*(Referring to kids as “small talk” is a tricky thing, because they’re not always, but here’s where I draw the line: I don’t care about most people I haven’t met. Not that I wish ill upon them, or am not sorry to hear something unfortunate about them, but I simply cannot exert energy and interest for them. So if someone I don’t know well is telling me about their kids that I’ve never met, I call that small talk. If I know a person and their kids, I am far more interested, especially if I have known them for quite a while.)
If you plop me down in the middle of a group of women talking about a recipe they found on Pinterest, their new curtains, or bridesmaids dresses, I will be bored to tears. This does not mean I don’t like those women or am not interested in their lives. But to me, those things are small talk.
Now, there’s a place for small talk, even I will say. It’s for when you pass someone you know in the grocery store, or when you say hi to a new acquaintance for five minutes after church. Of course that is not the time to bring up major issues or to be too truthful in answering “So how are you doing?” because there isn’t time for that. But when I am going to be with people for a while (an hour at a party, or a two-hour meeting of my church group), or with someone I have known for a long time, I don’t want to spend that time in idle chit-chat.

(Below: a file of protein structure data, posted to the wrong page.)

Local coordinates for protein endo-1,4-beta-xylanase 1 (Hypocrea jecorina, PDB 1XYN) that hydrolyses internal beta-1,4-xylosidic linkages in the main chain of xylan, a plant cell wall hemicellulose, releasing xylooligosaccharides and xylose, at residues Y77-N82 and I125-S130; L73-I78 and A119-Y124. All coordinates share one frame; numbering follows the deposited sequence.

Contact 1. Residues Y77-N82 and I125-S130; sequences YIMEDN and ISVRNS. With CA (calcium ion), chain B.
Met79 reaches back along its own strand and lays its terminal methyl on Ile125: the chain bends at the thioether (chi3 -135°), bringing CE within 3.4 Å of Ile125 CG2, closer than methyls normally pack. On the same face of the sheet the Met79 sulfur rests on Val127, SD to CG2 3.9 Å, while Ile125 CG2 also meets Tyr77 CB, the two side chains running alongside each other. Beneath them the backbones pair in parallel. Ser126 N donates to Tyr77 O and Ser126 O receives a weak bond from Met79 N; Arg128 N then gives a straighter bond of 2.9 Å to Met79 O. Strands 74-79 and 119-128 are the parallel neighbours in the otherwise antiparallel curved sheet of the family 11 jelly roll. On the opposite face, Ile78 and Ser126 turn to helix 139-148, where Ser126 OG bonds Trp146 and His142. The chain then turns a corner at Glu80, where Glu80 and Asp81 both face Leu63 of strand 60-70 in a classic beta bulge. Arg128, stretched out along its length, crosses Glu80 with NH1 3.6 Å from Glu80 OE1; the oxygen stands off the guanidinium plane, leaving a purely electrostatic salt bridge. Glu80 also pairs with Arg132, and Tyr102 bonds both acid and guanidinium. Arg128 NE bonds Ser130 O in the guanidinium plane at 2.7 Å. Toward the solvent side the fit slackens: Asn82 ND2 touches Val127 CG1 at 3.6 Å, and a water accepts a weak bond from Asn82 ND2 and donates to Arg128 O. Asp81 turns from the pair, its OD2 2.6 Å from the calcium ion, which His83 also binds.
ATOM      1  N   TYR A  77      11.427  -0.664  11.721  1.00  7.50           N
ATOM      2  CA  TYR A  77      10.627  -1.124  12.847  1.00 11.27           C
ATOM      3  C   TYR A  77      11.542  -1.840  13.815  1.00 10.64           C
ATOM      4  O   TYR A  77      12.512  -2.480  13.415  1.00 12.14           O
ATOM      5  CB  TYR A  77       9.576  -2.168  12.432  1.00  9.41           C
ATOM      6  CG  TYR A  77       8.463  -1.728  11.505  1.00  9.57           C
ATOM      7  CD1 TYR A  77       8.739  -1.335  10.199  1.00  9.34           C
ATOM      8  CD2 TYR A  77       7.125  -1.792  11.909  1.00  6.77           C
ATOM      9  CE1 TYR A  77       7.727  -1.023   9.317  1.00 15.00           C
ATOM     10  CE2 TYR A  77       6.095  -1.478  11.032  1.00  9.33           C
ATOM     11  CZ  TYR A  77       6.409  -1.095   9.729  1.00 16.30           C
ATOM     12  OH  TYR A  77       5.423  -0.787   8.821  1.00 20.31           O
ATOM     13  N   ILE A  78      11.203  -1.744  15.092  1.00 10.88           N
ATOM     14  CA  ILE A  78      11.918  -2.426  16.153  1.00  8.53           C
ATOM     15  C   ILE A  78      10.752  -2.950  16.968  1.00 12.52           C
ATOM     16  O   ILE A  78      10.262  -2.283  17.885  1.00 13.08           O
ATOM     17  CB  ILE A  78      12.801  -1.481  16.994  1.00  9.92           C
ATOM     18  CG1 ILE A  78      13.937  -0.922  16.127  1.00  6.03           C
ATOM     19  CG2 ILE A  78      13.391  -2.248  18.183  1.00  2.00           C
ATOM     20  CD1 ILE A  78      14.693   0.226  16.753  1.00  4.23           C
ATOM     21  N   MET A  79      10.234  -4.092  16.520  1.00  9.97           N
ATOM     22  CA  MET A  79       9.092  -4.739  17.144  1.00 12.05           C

If you took the same group of women and got them talking about a significant change coming up in their lives, an issue they are having at work, formative events in their childhood, a goal they are trying to meet, or frustrating miscommunications with their husbands, I will not only listen gladly but I will be invested in the conversation because I see those topics as important. (Heck, most of the time I don’t even mind hearing details about a person’s medical conditions, even total strangers.)
But for some people, a particular recipe or new curtains may hold importance that I cannot comprehend. If that is the case, I’m eager to hear why: Why is this important to them? Since when? What do they get out of it? But that takes things like recipes and curtains and bridesmaid dresses and restaurants out of the realm of small talk and into a more intense realm of ideas and significance. Those are the types of conversations that I crave. As I said before, I realize this is not possible in every social encounter. I’m still trying to figure out a balance.
I’ve just had a thought. I wonder if this is one reason why I tell stories: it attaches significance to something that I might otherwise find tedious.